Let $E$ be an elliptic curve, $\mathbb{Q}$ the field of rational numbers, $\mathbb{Z}[i]$ the ring of Gaussian integers and let $K$ be a number field that is some field extension of $\mathbb{Q}$.

Is it possible for an elliptic curve $E/K$ to be modular when $K$ is

*some*field $\not =$ $\mathbb{Q}$ but is instead some field extension of $\mathbb{Q}$? If yes, then what are the conditions for which this would hold?Is it possible for some elliptic curve $E/\mathbb{Q}[i]$ to be modular while the corresponding curve $E/\mathbb{Q}$ would not be modular? If yes, then what are the conditions for which this would hold?

If the answer to the first question in (2) is yes, then I would like to know how does one define such a modular elliptic curve $E/\mathbb{Q}[i]$ as being reduced modulo a prime? Is it possible for $E/\mathbb{Q}[i]$ to have good reduction or multiplicative reduction modulo a prime? Or does one have to use p-adic integers in some way, when dealing with field extensions of $\mathbb{Z}[i]$?

**Edit:**

Thanks for the insights.

By "modular" I meant in the sense defined in descriptive articles on FLT and from expository articles by B. Mazur, K. Ribet, and Gouvea (AMM) on the work Wiles, Frey and Ribet did on FLT in 1994-1995. Loosely put, my "assumed curve" $E/\mathbb Q[i]$ (i.e. I never did think it could be modular; I was trying to find a way to show this lack of modularity by finding a contradiction) would be modular if somehow it was to have an $L$-function that equals the corresponding complex series expansion that is a cusp form and an eigenform on the upper complex plane, so that the coefficients in the complex series expansion are the $p$-defects $a_p$ in the $L$-function.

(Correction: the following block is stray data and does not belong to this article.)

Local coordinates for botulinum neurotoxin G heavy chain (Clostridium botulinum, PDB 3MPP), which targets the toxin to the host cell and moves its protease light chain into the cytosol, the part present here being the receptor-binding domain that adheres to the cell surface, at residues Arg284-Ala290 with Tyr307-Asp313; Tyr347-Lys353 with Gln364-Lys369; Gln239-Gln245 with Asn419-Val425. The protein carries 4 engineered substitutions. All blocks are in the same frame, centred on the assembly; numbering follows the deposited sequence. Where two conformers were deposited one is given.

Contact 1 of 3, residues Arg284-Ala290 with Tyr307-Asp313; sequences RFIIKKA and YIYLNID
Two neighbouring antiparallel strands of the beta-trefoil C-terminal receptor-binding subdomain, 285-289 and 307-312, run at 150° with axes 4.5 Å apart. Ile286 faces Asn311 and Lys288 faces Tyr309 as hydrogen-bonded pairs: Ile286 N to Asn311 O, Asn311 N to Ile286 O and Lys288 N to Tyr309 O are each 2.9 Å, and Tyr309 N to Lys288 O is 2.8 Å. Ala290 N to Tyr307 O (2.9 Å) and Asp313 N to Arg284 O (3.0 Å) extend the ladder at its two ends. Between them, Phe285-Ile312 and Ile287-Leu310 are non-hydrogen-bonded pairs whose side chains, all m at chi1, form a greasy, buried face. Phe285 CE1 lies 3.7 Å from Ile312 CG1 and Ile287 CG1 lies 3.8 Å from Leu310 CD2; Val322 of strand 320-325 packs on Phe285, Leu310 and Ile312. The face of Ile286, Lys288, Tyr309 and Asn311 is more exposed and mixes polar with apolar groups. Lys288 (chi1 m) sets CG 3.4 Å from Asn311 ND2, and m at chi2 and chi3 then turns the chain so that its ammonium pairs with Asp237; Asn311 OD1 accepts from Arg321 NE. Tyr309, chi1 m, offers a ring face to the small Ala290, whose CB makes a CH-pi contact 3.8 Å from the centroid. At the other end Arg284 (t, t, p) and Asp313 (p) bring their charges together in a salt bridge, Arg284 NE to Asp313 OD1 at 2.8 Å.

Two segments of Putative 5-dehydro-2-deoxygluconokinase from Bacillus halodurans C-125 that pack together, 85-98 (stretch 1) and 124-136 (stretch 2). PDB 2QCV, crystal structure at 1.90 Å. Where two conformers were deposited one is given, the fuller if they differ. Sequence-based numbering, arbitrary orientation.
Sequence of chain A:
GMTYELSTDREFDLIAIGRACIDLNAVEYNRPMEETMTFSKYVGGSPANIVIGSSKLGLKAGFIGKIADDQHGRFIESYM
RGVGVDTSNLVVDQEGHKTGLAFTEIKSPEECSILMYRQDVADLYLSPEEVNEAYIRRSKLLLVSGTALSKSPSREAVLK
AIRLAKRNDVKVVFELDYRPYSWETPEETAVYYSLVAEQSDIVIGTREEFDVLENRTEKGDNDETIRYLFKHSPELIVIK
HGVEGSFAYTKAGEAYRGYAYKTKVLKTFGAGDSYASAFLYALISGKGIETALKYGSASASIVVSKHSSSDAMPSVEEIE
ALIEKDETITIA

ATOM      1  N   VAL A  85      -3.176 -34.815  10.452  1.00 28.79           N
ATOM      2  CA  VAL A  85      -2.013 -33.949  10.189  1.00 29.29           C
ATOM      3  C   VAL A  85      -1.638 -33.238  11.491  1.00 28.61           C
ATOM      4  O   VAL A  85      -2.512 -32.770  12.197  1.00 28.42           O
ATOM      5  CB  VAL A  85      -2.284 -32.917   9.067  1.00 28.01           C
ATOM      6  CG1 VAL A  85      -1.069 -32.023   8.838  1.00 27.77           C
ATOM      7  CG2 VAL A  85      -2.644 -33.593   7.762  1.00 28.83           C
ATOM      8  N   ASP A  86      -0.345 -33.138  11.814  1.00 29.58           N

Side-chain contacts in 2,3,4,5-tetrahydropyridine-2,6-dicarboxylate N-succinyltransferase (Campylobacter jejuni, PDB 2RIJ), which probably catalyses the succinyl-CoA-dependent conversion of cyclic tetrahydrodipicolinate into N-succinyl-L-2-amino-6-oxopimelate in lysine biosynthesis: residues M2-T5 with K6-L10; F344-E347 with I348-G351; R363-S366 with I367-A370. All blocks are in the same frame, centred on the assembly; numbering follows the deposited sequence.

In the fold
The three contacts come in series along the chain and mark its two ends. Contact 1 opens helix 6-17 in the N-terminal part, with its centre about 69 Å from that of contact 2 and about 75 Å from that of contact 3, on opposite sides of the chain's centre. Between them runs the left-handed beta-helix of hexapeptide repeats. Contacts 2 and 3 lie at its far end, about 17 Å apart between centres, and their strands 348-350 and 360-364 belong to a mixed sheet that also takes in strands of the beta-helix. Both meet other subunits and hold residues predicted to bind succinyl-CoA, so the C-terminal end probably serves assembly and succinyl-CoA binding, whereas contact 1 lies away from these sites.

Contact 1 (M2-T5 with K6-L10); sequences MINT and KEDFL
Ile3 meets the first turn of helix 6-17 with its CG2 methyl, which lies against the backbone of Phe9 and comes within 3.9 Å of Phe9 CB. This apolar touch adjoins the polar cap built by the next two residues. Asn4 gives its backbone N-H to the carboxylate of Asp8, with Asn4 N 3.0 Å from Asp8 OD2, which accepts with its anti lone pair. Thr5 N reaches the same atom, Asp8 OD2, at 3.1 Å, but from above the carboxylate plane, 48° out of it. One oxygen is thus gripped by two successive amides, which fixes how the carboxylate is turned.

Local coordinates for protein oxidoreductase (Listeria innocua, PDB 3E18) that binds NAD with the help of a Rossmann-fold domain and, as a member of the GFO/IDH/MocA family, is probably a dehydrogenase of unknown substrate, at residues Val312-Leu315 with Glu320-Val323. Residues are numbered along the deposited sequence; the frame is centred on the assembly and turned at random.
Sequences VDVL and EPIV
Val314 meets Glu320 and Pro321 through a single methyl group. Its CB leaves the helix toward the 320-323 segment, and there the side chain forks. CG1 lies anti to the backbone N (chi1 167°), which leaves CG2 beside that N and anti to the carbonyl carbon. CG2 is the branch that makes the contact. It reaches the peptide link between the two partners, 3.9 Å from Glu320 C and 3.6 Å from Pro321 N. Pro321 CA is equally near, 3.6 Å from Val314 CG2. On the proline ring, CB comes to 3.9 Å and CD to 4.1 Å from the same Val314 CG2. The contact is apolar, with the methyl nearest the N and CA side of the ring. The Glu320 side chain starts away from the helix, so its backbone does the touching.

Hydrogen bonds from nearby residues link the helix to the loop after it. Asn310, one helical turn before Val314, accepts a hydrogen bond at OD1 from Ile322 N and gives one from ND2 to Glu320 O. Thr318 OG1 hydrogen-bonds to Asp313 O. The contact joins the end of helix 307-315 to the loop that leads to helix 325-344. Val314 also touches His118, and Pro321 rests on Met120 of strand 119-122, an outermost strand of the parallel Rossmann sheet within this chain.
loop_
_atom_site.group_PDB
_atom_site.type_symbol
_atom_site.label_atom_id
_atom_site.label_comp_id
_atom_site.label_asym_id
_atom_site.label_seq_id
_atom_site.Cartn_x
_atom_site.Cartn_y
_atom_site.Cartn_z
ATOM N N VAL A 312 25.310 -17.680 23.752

But I was wondering how it could be possible one could have an $L$-function for an elliptic curve over $\mathbb Q[i]$, by getting reductions modulo a prime, but by doing this with a curve that is over a complex rational field extension $\mathbb Q[i]$ of the rationals (i.e. with elements $a + bi$, $a, b \in\mathbb Q$, and above the real line on $\mathbb C$). I mean how could one define an element $$ a + bi \mod p? $$ I saw nothing about this in the related literature.

I was thinking there was a theorem by B. Mazur that showed if this assumed curve $E/\mathbb Q[i]$ was not modular over $\mathbb Q[i]$, where this is a complex field extension of $\mathbb Q$, then it certainly could not be modular as $E/\mathbb Q$.

Hasse-Weil Zeta Functionof a variety defined over a number field. Knowing the name will allow you to see that there is quite a large literature here. Also Felipe is right: based on what you write, you will need to learn some basic algebraic number theory in order to make sense of all this. (If you do not have this background, you can feel free to ask very basic questions on the related site math.stackexchange.com.) $\endgroup$ – Pete L. Clark Apr 23 '13 at 3:21